• The Law Program published a book titled The Ombudsman Institution - Concept Paper and Draft Law for Bulgaria; Foreign Legislation. The publication is aimed to inform the public about the nature and the significance of the institution and to facilitate the legislative procedure. The publication also offers a short overview of the development of the ombudsman institution in various countries together with a comprehensive analysis on the Bulgarian constitutional and legal environment to be established in as well. The edition includes foreign ombudsman laws, which served as a basis for drafting the law for Bulgaria. They are both from countries with strong traditions in this area (Sweden, Canada and Spain) and from transition countries, in which the institution has been recently established (Poland, Hungary, Macedonia and Romania). Official ombudsman related documents of the Council of Europe as well as the complete set of legislative acts on the European Ombudsman (Ombudsman of the European Union) are also included. The edition was distributed among legislators, politicians and civic organizations.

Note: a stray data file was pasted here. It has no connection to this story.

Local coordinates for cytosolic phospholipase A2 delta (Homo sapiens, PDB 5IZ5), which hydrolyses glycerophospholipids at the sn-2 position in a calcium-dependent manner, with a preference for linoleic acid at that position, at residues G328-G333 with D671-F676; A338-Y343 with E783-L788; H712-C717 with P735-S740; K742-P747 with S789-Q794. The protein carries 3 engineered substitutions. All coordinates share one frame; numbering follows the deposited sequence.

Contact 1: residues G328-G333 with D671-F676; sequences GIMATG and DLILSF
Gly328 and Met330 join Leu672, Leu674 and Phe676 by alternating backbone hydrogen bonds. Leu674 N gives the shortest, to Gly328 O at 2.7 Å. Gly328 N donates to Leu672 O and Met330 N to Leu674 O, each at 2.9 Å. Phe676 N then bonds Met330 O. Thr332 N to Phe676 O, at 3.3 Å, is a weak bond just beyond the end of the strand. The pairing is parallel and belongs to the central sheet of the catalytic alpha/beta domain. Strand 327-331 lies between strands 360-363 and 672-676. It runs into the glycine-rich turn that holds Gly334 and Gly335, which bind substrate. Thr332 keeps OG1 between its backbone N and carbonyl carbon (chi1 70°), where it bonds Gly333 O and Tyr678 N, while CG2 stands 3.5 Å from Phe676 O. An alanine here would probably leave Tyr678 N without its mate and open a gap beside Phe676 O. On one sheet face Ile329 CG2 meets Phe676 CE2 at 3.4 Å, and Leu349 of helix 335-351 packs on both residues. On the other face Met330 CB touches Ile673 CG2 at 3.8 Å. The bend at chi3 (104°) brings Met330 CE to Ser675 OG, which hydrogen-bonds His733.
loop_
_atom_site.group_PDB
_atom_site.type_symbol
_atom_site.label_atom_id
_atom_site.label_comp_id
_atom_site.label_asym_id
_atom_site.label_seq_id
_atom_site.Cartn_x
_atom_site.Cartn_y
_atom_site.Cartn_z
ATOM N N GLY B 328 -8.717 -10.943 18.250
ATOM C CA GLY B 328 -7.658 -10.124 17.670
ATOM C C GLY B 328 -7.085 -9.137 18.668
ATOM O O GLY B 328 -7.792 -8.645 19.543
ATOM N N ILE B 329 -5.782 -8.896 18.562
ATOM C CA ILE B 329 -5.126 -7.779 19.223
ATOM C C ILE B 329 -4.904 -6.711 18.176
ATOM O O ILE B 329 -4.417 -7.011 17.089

• On November 24, the CSD Law Program jointly with the Parliamentary Committee on Human Rights, Religions, Complaints and Petitions of the Citizens, American Bar Association - Central and East European Law Initiative and Union of Jurists in Bulgaria organized an International Conference: Establishment of the Ombudsman Institution: Bulgarian Prospective. The conference was held at the National Assembly on the occasion of the opening of the legislative procedure for the adoption of the Draft Law on the Ombudsman.